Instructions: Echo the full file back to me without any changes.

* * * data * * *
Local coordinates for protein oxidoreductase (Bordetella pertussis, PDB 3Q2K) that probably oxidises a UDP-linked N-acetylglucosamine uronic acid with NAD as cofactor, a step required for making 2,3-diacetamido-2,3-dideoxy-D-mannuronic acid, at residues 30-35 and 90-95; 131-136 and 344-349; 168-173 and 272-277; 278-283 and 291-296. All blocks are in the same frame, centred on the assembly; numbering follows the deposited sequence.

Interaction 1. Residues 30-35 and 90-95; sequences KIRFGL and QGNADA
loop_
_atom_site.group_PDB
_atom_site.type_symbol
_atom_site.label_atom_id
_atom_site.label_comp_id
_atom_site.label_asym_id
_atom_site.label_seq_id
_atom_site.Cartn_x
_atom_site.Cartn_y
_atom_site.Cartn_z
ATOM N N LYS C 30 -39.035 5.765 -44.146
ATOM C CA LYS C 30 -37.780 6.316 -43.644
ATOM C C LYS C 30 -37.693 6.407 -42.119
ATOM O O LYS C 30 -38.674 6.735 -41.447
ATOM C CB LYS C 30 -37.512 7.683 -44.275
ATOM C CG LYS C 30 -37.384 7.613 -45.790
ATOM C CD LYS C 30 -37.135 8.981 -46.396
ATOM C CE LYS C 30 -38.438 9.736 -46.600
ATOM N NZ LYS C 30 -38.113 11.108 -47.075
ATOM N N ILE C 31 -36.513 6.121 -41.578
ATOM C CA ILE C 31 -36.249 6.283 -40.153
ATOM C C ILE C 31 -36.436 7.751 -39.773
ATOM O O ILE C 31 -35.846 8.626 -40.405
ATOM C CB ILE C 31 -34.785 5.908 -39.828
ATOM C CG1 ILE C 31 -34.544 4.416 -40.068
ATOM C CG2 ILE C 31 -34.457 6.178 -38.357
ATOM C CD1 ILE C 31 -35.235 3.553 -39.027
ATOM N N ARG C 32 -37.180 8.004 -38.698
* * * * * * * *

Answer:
Local coordinates for protein oxidoreductase (Bordetella pertussis, PDB 3Q2K) that probably oxidises a UDP-linked N-acetylglucosamine uronic acid with NAD as cofactor, a step required for making 2,3-diacetamido-2,3-dideoxy-D-mannuronic acid, at residues 30-35 and 90-95; 131-136 and 344-349; 168-173 and 272-277; 278-283 and 291-296. All blocks are in the same frame, centred on the assembly; numbering follows the deposited sequence.

Interaction 1. Residues 30-35 and 90-95; sequences KIRFGL and QGNADA
loop_
_atom_site.group_PDB
_atom_site.type_symbol
_atom_site.label_atom_id
_atom_site.label_comp_id
_atom_site.label_asym_id
_atom_site.label_seq_id
_atom_site.Cartn_x
_atom_site.Cartn_y
_atom_site.Cartn_z
ATOM N N LYS C 30 -39.035 5.765 -44.146
ATOM C CA LYS C 30 -37.780 6.316 -43.644
ATOM C C LYS C 30 -37.693 6.407 -42.119
ATOM O O LYS C 30 -38.674 6.735 -41.447
ATOM C CB LYS C 30 -37.512 7.683 -44.275
ATOM C CG LYS C 30 -37.384 7.613 -45.790
ATOM C CD LYS C 30 -37.135 8.981 -46.396
ATOM C CE LYS C 30 -38.438 9.736 -46.600
ATOM N NZ LYS C 30 -38.113 11.108 -47.075
ATOM N N ILE C 31 -36.513 6.121 -41.578
ATOM C CA ILE C 31 -36.249 6.283 -40.153
ATOM C C ILE C 31 -36.436 7.751 -39.773
ATOM O O ILE C 31 -35.846 8.626 -40.405
ATOM C CB ILE C 31 -34.785 5.908 -39.828
ATOM C CG1 ILE C 31 -34.544 4.416 -40.068
ATOM C CG2 ILE C 31 -34.457 6.178 -38.357
ATOM C CD1 ILE C 31 -35.235 3.553 -39.027
ATOM N N ARG C 32 -37.180 8.004 -38.698